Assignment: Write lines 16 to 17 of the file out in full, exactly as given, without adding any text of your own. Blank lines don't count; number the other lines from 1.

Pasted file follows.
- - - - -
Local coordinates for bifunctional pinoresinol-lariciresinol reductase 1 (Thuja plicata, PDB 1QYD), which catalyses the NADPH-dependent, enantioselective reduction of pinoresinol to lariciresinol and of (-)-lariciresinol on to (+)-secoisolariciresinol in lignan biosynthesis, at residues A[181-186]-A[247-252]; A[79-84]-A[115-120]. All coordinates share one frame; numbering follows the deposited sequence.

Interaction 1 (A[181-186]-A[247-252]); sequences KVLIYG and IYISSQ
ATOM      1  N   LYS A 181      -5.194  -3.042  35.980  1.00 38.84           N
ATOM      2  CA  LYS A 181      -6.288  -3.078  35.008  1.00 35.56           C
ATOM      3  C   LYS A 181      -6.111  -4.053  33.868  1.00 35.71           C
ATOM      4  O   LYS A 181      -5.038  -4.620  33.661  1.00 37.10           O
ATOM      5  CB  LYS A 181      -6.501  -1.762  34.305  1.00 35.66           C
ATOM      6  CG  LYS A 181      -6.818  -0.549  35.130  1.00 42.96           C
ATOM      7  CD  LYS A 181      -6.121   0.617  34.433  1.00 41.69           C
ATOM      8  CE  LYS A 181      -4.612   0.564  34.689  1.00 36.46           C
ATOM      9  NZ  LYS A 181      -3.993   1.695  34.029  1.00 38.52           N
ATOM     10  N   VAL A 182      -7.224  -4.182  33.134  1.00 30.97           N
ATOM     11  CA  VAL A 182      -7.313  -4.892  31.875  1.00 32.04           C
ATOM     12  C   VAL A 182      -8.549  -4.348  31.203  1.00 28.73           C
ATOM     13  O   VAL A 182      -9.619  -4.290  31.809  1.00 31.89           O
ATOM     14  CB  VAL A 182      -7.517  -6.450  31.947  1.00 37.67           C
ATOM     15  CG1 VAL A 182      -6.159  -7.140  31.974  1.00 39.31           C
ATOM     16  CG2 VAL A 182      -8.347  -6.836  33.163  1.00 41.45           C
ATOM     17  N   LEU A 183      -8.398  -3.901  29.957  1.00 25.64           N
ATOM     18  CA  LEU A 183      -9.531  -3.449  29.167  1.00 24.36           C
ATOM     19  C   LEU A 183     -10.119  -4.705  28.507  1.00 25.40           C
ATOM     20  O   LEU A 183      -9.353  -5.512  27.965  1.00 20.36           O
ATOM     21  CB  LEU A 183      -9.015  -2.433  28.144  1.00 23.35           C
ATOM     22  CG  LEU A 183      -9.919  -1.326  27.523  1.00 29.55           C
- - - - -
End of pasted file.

ATOM     14  CB  VAL A 182      -7.517  -6.450  31.947  1.00 37.67           C
ATOM     15  CG1 VAL A 182      -6.159  -7.140  31.974  1.00 39.31           C